More Insight into What Blood Pressure Level is Safe

People with diabetes have been told for the past five years that they should shoot for a lower blood pressure target than the normal population, ideally one under 120/80. However, recent research is refining the usefulness of this recommendation.

Blood pressure control is the second most import step a person with diabetes can take. That is because high blood pressure promotes both heart attack and kidney failure. These are among the most dreaded complications of diabetes.

But, as I have learned the through my own experience, for some of us striving for the 120/80 blood sugar target can be a problem, because blood pressure tends to drop during the night. When my blood pressure is under the 120/80 target in the daytime I am prone to wake up at 4 AM with the pounding pulse and throbbing heart that occur when my blood pressure has dropped so low that a counterregulatory response kicks in to raise it. I also tend to develop postural hypotension when I am taking blood pressure drugs and may keel over and nearly black out when working in my garden if I kneel down and stand up too often.

So the latest news about how low blood pressure needs to be to maintain health is very reassuring.

The first piece of it is a Cochran Review look at blood pressure studies. The chief researcher here concluded, "'At present there is no evidence from randomized trials to support aiming for a blood pressure target lower than 140/90, in the general population of patients with elevated blood pressure.'"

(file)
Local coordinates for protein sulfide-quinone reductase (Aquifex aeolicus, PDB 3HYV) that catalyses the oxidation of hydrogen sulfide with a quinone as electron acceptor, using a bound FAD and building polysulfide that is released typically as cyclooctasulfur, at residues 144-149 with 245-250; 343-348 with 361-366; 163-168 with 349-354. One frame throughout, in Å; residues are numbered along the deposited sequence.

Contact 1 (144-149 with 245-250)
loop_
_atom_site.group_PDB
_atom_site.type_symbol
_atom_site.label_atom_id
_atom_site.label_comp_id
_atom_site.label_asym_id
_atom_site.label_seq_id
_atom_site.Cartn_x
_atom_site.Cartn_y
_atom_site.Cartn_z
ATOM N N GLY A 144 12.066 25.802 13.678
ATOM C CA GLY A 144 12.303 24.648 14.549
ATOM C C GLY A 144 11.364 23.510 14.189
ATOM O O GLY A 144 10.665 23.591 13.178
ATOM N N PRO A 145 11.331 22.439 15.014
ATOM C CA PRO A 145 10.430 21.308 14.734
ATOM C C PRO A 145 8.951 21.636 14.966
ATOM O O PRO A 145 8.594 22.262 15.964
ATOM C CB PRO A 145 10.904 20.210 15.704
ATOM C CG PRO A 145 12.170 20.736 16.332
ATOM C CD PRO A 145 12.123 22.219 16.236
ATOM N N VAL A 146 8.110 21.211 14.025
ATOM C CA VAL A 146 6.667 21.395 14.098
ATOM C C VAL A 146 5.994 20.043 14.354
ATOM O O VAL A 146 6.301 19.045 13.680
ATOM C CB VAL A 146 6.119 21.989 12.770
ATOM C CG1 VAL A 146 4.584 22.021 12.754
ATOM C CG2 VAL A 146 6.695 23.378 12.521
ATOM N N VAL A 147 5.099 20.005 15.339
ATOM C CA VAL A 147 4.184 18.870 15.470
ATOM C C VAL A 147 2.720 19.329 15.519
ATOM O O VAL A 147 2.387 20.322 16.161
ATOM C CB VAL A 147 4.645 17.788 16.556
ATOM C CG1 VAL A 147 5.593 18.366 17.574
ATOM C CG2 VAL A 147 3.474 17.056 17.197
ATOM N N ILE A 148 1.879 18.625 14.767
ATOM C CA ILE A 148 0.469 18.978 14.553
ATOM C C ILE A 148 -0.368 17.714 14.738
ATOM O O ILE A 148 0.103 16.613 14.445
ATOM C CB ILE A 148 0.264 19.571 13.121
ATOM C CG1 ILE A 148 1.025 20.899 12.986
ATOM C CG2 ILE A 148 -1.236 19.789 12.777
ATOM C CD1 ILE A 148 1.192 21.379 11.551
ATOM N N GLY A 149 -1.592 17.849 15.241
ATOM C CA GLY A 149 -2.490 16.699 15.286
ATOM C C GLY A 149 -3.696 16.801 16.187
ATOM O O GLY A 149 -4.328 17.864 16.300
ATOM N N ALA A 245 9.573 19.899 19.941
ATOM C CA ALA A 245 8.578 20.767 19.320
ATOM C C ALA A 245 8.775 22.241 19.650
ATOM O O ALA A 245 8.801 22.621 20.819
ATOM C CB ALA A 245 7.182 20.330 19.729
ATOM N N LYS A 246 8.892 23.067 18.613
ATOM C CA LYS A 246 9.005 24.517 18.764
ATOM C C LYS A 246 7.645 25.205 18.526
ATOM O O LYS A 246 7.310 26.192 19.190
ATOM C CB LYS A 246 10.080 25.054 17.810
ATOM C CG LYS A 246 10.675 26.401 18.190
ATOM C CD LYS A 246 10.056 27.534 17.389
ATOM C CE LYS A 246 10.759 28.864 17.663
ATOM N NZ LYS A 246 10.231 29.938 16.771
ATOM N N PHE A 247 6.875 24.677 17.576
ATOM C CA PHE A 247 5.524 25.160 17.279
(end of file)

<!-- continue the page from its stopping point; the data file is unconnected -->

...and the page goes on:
You can read more about this in the Science Daily report: Blood Pressure Targets: Aiming Lower Produces No Benefit Review Finds.

As reported in Science Daily,
The review is based on the results of seven trials, which together involved 22,089 people. Whilst patients aiming for targets below 135/85 mmHg did succeed in achieving greater reductions in blood pressure than those in the standard target group, there was no difference between the two groups in terms of the number of patients dying or suffering heart attacks, strokes, heart failure or kidney failure.
The researchers noted that they did not break out the data for people with diabetes separately. The study also did not draw conclusions about whether it is safe to lower blood pressure aggressively.